The sugar, and spice, and everything nice kid was pretty much just spice at the time.  

In an effort to maintain my composure, I took a breath and told the dynamic duo I needed a bit of a break.  I’d been sitting on the edge of the little brother’s bed. 

Before I could get up off the bed and exit the room (during the extended sigh I perpetuated), he crawled up and grabbed me for a big old bear hug.  

He’s got and aptitude for hugging.  We’re pretty lucky that all our kids are mighty huggers.  It’s a very useful thing in the many moments of parenting growth I experience each day.  That’s to say, I’ve got a lot to learn about consistently being the dad I am in my best parenting moments, and it’s nice to get great hugs from my kids along the way.

This time, the four-year-old held his hug for what seemed an eternity.  Turns out, it was just enough time.  Afterward, he gently pushed me back a smidge, and with his hands on my shoulders and a huge “I told you so” smile on his face he said, “See, daddy…that was love.”  Love, indeed.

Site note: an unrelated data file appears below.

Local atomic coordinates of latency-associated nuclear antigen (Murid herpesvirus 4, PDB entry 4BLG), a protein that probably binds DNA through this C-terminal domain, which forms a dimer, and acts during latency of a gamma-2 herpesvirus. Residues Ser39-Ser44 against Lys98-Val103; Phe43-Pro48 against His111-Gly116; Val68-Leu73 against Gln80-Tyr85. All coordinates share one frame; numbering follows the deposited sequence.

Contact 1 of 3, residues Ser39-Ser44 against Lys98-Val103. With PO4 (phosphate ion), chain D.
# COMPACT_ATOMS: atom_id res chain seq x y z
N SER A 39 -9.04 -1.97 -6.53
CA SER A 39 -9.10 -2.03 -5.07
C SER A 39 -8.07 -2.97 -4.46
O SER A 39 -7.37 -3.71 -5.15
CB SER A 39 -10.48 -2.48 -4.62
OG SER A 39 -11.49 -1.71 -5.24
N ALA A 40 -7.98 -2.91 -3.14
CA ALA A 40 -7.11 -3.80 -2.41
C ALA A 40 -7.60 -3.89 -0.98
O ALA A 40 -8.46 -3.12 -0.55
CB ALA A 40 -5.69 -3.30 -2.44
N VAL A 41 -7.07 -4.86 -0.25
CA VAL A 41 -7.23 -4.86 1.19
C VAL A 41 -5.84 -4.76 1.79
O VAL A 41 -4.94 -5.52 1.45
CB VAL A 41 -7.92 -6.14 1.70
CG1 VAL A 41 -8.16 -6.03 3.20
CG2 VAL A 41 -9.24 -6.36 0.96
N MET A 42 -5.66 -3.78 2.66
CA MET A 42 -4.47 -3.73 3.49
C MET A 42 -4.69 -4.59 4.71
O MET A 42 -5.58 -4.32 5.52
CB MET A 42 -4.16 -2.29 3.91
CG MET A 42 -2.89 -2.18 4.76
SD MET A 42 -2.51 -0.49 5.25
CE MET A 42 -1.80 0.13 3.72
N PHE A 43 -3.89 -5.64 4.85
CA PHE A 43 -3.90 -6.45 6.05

I felt better.  The love offering fueled me.  It was just the ‘bit of a break” I needed.  I was able to re-enter the spice fray with just enough compassion to read, sing, and snuggle the precious angels to sleep.

A Wellbeing Extension: Just Share Love

Hugging isn’t alway the thing to do.  Sometimes, when your wellbeing is challenged, when you’re not feeling quite yourself, when you’re having trouble matching decision-making to your core values, you’re not in a hugging situation.